The changing face of the British musical, and another new cabaret space

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Mark Shenton
Mark is associate editor of The Stage, as well as joint lead critic. He has written regularly for The Stage since 2005, including a daily online column.
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These are exciting times for the British musical: there's suddenly a lot happening, on and especially offstage. Just tonight a brand-new British-written musical Loserville, with music by James Bourne, a young rock composer who is not yet 30 but once played the title role of Oliver! in the West End as a nipper, opens in the West End after a prior run over the summer at West Yorkshire Playhouse.

And on Sunday, Mercury Musical Developments – an organisation devoted to the support, development and promotion of creators of new musicals, and whose management board I sit on – held a spectacular 20th Anniversary Gala at the West End's Novello Theatre that showcased its members' work, from shows that have reached the theatrical stage, whether such international hits as The Boy Friend by veteran MMD member Sandy Wilson or the Tony winning A Day in Hollywood/A Night in the Ukraine by the late Dick Vosburgh (a long-standing MMD member) or are still in development to do so.

While the British musical has long been dominated by the shadow cast by the mighty oak of Andrew Lloyd Webber over the last forty-plus years, which has both been an inspiration to several generations of theatre writers as well as a hindrance as producers have sought more of the money-making same, is it possible that the tiny acorns that have been planted over the years are finally bearing fruit?

Suddenly it seems that there aren't just a lot of people writing musicals – there always were! – but an active support network around them and real opportunities to help them go further. Just yesterday MMD and Musical Theatre Network – both of them now Arts Council England portfolio clients, along with Perfect Pitch – held a conference at Soho Theatre to debate the future both of the British musical and how these organisations can actively take that forward, with initiatives like the country's first National Festival of Musical Theatre that is currently being planned.

And on Sunday, we heard a body of work that proves that there's real talent out there itching for the chance to reach a bigger audience, including such composers as Dougal Irvine, Michael Bruce, Craig Adams, Stuart Matthew Price and Tim Sutton, whose work I've previously championed myself in various arenas but have yet to have a West End hearing of a complete score, as well as Tim Minchin, Grant Olding and Richard Thomas, who have each already gone on to award-winning success with shows like Matilda, One Man Two Guvnors and Jerry Springer – the Opera. But the important thing, for those who are already on the map as well as those looking to put a marker on it, is that the momentum isn't lost.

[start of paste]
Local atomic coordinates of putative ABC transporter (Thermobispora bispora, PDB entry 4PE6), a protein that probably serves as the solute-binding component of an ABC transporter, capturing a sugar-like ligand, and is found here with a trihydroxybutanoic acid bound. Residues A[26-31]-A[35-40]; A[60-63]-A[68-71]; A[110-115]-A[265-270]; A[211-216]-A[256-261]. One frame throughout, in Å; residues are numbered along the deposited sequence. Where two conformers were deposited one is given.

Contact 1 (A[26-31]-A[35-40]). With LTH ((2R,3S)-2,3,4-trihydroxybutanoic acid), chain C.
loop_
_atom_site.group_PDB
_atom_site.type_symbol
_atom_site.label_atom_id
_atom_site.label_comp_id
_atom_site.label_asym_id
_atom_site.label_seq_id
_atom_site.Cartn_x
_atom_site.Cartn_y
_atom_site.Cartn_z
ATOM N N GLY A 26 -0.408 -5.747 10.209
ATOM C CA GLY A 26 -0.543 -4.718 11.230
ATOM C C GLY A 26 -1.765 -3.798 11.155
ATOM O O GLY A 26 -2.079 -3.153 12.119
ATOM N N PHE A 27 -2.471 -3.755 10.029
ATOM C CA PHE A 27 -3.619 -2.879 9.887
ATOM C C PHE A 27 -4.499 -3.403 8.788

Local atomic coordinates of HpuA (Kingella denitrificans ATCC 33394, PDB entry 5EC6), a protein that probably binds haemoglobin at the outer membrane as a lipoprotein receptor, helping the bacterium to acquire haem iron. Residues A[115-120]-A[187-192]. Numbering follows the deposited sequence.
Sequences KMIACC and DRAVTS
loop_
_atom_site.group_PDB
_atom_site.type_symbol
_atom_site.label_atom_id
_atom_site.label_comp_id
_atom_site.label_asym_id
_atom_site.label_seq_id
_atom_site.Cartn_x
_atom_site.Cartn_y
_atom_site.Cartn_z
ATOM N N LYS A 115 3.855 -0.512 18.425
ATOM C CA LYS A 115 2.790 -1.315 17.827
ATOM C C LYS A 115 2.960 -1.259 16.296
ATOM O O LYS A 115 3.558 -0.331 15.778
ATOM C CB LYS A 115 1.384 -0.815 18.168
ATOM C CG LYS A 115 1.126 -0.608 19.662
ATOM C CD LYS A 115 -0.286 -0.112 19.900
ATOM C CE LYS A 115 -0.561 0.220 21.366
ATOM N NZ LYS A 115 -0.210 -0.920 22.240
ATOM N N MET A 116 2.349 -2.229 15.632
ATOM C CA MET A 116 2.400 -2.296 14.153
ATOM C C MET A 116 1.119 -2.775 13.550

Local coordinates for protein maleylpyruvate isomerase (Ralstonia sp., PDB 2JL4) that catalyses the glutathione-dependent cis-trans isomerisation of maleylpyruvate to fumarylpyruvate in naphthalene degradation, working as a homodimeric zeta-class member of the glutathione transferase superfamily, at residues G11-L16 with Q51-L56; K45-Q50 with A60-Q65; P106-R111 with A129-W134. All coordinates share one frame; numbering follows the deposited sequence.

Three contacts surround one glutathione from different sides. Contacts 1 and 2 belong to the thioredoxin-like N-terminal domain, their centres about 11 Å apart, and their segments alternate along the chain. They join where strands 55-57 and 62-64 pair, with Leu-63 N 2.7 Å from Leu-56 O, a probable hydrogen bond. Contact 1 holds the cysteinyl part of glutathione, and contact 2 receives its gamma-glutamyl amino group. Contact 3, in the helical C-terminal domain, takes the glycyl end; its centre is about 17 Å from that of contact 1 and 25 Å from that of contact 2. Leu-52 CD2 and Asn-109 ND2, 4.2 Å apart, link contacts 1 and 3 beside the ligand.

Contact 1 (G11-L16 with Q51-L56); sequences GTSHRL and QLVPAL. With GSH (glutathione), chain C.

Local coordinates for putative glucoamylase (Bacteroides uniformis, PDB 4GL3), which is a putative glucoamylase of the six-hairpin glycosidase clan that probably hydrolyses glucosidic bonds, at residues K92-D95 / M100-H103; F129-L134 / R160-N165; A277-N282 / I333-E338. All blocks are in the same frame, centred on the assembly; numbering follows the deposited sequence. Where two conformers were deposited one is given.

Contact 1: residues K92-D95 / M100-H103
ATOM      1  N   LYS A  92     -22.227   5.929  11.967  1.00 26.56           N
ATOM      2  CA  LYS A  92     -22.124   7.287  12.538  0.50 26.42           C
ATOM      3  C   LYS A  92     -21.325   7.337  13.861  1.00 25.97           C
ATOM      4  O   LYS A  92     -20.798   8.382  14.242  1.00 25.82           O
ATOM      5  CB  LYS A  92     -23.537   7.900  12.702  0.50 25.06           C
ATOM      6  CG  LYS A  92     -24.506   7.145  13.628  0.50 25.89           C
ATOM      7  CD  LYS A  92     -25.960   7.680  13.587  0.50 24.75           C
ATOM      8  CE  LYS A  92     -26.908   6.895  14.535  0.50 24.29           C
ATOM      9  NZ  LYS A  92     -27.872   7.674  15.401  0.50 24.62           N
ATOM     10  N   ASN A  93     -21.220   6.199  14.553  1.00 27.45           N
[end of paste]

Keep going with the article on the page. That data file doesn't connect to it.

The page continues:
So it was good on Sunday to also hear new work by such longer-established members as Charles Hart, George Stiles and Anthony Drewe alongside a younger team like Jake Brunger and Pippa Cleary. The Vivian Ellis Prize, which found both Hart and Stiles & Drewe, may have long gone, but now there's the Sidney Brown Memorial Award in its place, and on Sunday Michael Ball was on hand to award this year's prize to Denise Wright and Chris Burgess for their show Emerald, with a special commendation to Gwyneth Herbert and Christine Denniston's Before the Law. It's yet another way that those writers and their shows are being put into the spotlight, and it can't be a bad thing.

Of course, there's no substitute for seeing a show go into production, on whatever scale. I constantly urge young writers to collaborate with drama schools to put their work on: not only will they be given a pool of young, eager talent to work with, but also they will also see it on its feet. Meanwhile, it is good to get the music into the public consciousness, too; and lots of young writers produce their own CD compilations of their work, supported by the generosity of West End performers, like those that also gave their time to the gala on Sunday, who are only too happy to appear on them.

And if you can't get a theatrical stage, there's also always the cabaret one. I've already heavily championed the wonderful arrival of the Hippodrome's Matcham Room; and now, in the usual way of such things where you wait ages for one to come along and then two arrive at once, on Monday I went to the official opening of yet another cabaret room, the Crazy Coqs, within the new Jeremy King/Chris Corben restaurant complex Brasserie Zedel in the basement of what used to be the Regent Palace Hotel off Piccadilly Circus.

The room – an elegant, art deco inspired circular chamber in red, black and white – is more intimate than the Matcham Room; it officially has seating for 66, against the Matcham's 140. As yet it still has to work out some elementary omissions like the absence of proper stage lighting, but it is good to see that it has employed Justin, formerly of Jermyn Street Theatre, as a full-time sound technician. It also needs to work on less intrusive bar service during the show itself.

But as opened by the warm, generous personality Clive Rowe lighting up the room instead, who needs stage lighting anyway? I'm looking forward to becoming a regular at the Crazy Coqs, just as I am already a regular at the Matcham.

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